COLD WEATHER CONCRETING
When the average daily
temperature falls below 40 F degrees for more than three days, special precautions need to be taken when placing, finishing,
curing, and protecting concrete.
Let's take a look at the properties of concrete which cold weather
--In its "plastic" state, concrete will freeze if its temperature falls below 25 degrees.
If concrete freezes at this state, the potential strength can be reduced by more than 50% and durability will be adversely
YOU SHOULD PROTECT CONCRETE UNTIL...
--It attains a minimum of 500 psi........
--This is about 2 days after placement if maintained temp. is 50 degrees.
--Lower temperatures have a major
effect on the rate of cement hydration, which results in slower set time and strength gain.
"Rule of Thumb"
A drop in temperature of 20 degrees will double the set time.
(Keep this in mind when scheduling operations...such
as form removal!)
Anytime concrete is in contact with water and freeze/thaw cycles air entrainment should
Newly placed concrete should be protected from freeze/thaw cycles until it is has reached
a compressive strength of 3500 psi.
The process of cement hydration generates heat, and fresh concrete should be insulated to
retain this heat and maintain favorable curing temperatures.
Differences between the surface and interior temperatures should be
prevented.....cracking may result when difference exceeds 35 degrees.
Use protective insulating measures
to avoid thermal shock!!!
How do I place concrete in COLD WEATHER?
Placing concrete in cold weather provides the opportunity for better quality...cooler initial temperature
will ultimately result in higher strength.
Accelerators are chemical admixtures which can "accelerate" the rate of setting and strength
gain. Calcium chloride may be added at the plant, but should not exceed a maximum of 2% by weight of cement.
Non-chloride accelerators should be
used when corrosion of steel reinforcement for contact with metal is a concern.
Accelerators DO NOT prevent concrete
from freezing and protective measures should still be taken with curing and freeze protection.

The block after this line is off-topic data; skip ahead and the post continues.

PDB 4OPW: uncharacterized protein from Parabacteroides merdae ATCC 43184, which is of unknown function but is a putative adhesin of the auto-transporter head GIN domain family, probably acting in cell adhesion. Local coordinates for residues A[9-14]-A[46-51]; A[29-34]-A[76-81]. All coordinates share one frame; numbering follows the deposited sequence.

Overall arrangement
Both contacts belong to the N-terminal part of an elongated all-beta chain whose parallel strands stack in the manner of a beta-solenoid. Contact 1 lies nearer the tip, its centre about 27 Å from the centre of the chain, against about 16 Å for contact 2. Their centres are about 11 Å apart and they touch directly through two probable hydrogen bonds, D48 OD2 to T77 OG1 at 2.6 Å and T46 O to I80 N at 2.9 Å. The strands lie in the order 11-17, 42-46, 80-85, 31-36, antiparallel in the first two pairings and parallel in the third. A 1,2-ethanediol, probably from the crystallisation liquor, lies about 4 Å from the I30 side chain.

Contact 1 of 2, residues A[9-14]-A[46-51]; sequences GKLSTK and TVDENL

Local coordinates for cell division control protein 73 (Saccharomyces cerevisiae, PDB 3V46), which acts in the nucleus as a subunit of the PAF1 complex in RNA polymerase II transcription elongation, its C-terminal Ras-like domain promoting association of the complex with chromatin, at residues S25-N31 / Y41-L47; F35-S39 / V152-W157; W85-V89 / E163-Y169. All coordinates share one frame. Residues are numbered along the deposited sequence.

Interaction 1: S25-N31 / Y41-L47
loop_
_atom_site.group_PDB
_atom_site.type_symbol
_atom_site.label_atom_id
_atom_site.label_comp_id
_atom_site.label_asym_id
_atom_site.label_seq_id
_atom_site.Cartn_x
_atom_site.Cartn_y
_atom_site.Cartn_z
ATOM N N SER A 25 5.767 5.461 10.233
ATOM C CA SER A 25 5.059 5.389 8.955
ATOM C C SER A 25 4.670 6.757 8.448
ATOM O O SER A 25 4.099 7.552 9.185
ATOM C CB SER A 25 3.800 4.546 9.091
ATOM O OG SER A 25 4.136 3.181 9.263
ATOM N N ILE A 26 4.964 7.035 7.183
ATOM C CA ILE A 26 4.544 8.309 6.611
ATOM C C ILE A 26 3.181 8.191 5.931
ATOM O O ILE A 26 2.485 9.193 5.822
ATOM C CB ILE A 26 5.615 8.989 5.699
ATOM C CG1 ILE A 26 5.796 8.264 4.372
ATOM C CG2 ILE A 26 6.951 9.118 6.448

Concrete should be placed
at the lowest possible slump to reduce bleeding and set time. Adding 1-2 gallons of water per cubic yard will delay set time
anywhere from 1/2 hour to 2 hours depending on the conditions.
Do not start finishing while
concrete continues to bleed...this will result in a weak surface!
Preparations for Placing Concrete
in Cold Weather
-Snow, ice, and frost should be removed.
-Temperatures of surfaces and metals in contact
with concrete should be above
freezing...may require insulating or heating prior to placement.
-Have materials and equipment
in place to protect concrete during and after
-Insulated blankets, tarps, straw covered with plastic sheets
-Heaters (make sure to
vent to avoid carbonation..thus dusting)
-Enclosures and possible insulated forms
What to watch out for!!!
-Pay particular attention to corners and edges...suseptible to heat loss.
-Do not let surface dry out while in "plastic"
state...causes shrinkage cracks.
-Make sure to adequately cure!
-Water curing is not recommended at freezing
-Use curing compounds or impervious paper & plastic sheets for slabs.
-Extremely cold temperatures
may require insulated blankets or forms.
-Forms should not be stripped for 1-7 days, depending on the setting characteristics and
BASIC COLD WEATHER CONCRETING GUIDELINES
1) Use air-entained concrete
when exposed to freeze/thaw conditions.
2) Keep surfaces in contact with concrete free of ice & snow, and
at a temperature above freezing.
3) Place and maintain concrete at recommended temperature.
4) Place at lowest possible slump.
5) Protect "plastic" concrete from freezing or drying.
6) Protect from early-age freeze/thaw cycles until adequate strength is achieved.
7) Limit rapid temperature
changes when protective measures are removed.